I see you are unfamiliar with The Single-Seed Revolution.

Sow seed as you will, but do not work the land. What abundance comes forth shall suffice for all wiping needs, maybe even double what the Monsanto toilet cobs can provide.

Or maybe that only works in Japan. I dunno.
I thought they used katana blades? Huh Grin

Aren't those for shaving?

Well....uh..........could be!
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« Reply #44 on: August 27, 2013, 09:27:15 AM »

I would never shave my beard off with a corn cob. 
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« Reply #45 on: August 27, 2013, 09:33:38 AM »

JM wouldn't know.  He's never shaved in his life.
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« Reply #46 on: August 27, 2013, 09:34:13 AM »

I would never shave my beard off with a corn cob. 

Finally, a sensible post in this thread!  Thank you.  God bless you!!
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« Reply #47 on: August 27, 2013, 09:35:48 AM »

JM wouldn't know.  He's never shaved in his life.

I did try it once.  I prefer Dos Equis, though  Grin.


(Oh, and good morning to you, too! Roll Eyes)
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« Reply #48 on: August 27, 2013, 09:37:27 AM »

JM wouldn't know.  He's never shaved in his life.

I did try it once.  I prefer Dos Equis, though  Grin.


(Oh, and good morning to you, too! Roll Eyes)
I believe there is a Schick Quattro Equis that may be good.  Or would you rather have a Dos Equus?   laugh
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« Reply #49 on: August 27, 2013, 09:43:26 AM »

JM wouldn't know.  He's never shaved in his life.

I did try it once.  I prefer Dos Equis, though  Grin.


(Oh, and good morning to you, too! Roll Eyes)
I believe there is a Schick Quattro Equis that may be good.  Or would you rather have a Dos Equus?   laugh

I'll take a Dos Equis over a Schick anything anytime Grin.
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« Reply #50 on: August 27, 2013, 09:46:53 AM »

JM wouldn't know.  He's never shaved in his life.

I did try it once.  I prefer Dos Equis, though  Grin.


(Oh, and good morning to you, too! Roll Eyes)
I believe there is a Schick Quattro Equis that may be good.  Or would you rather have a Dos Equus?   laugh

I'll take a Dos Equis over a Schick anything anytime Grin.
The world would be a better place if more people believed as you do, my friend.
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« Reply #51 on: August 27, 2013, 09:48:10 AM »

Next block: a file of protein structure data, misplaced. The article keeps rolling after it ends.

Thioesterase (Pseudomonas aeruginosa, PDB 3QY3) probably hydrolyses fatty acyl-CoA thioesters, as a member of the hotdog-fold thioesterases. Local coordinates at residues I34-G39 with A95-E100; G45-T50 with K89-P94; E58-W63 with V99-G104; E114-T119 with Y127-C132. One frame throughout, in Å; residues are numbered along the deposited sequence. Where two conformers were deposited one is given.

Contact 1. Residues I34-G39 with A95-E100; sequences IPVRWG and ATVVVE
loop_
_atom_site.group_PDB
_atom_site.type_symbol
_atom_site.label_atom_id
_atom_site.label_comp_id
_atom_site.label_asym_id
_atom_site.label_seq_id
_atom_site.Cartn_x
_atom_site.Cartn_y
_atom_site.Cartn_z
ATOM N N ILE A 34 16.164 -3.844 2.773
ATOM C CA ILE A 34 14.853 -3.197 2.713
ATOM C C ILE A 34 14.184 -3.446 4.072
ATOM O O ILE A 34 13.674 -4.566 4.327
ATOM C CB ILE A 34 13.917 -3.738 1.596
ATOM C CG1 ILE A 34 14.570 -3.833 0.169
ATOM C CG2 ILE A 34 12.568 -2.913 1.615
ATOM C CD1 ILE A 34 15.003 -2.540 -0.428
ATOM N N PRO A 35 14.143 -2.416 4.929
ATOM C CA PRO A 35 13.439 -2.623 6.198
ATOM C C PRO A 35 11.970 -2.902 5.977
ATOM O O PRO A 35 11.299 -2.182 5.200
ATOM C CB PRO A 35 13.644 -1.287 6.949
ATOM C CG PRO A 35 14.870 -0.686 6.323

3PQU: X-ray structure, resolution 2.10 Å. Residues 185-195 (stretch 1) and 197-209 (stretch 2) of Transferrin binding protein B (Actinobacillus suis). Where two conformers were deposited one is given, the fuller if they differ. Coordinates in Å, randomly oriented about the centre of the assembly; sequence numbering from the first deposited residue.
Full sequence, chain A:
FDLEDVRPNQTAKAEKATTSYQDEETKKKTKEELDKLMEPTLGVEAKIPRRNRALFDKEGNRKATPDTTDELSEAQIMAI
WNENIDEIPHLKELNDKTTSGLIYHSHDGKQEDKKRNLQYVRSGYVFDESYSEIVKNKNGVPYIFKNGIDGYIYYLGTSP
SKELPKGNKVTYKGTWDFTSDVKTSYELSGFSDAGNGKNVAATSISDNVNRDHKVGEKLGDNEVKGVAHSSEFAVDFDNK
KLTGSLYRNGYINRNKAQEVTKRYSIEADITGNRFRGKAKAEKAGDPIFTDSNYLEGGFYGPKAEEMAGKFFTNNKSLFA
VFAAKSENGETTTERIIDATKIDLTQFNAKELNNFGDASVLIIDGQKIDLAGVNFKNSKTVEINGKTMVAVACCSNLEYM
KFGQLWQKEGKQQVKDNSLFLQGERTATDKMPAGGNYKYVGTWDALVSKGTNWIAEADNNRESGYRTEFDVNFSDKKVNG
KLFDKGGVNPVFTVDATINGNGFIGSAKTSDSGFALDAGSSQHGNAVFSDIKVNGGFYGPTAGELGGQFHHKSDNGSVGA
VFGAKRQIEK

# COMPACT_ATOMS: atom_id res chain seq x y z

Have we ever gotten to the bottom of this OP?

I'm really curious as to what this concerns.

A local economy might even be the parish church and how to improve what comes in versus what goes out.
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« Reply #52 on: August 27, 2013, 09:58:15 AM »


Have we ever gotten to the bottom of this OP?

I'm really curious as to what this concerns.

A local economy might even be the parish church and how to improve what comes in versus what goes out.


There was a lot of potential. 
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« Reply #53 on: August 27, 2013, 09:58:23 AM »

Sincerely, hello

Do any of you here at OC.net have any knowledge on how to build a local economy?...

Let's return.  Hmmmm.  For your purposes WPM, what is "knowledge," "local," or "economy"?  And more importanly, what are you trying to accomplish?  What is your goal or vision for your local community, city, or region?  Corncobs, katanas, and beer aside for the moment, of course. laugh  Well, not beer.
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« Reply #54 on: August 27, 2013, 10:00:34 AM »

Sincerely, hello

Do any of you here at OC.net have any knowledge on how to build a local economy?...

Let's return.  Hmmmm.  For your purposes WPM, what is "knowledge," "local," or "economy"?  And more importanly, what are you trying to accomplish?  What is your goal or vision for your local community, city, or region?  Corncobs, katanas, and beer aside for the moment, of course. laugh  Well, not beer.

Definitely not beer.  Not even corncob beer.  I think he really wants to start-up a micro-brewery but just can't bring himself to admit it.  Sad, really. Sad
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« Reply #55 on: August 27, 2013, 10:03:21 AM »


Have we ever gotten to the bottom of this OP?

I'm really curious as to what this concerns.

A local economy might even be the parish church and how to improve what comes in versus what goes out.


There was a lot of potential. 
There would have been if the question was better defined.  If it was a topic on how a local government might develop an economy, that is much different than how a super rich guy might come in and build an economy or how some shlep who doesn't have a job might somehow develop a local economy. Is he looking for some sort of practical advice or economic theory?  Until you understand what he is asking, the thread is open game for standard silliness.
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« Reply #56 on: August 27, 2013, 10:05:46 AM »

Sincerely, hello

Do any of you here at OC.net have any knowledge on how to build a local economy?...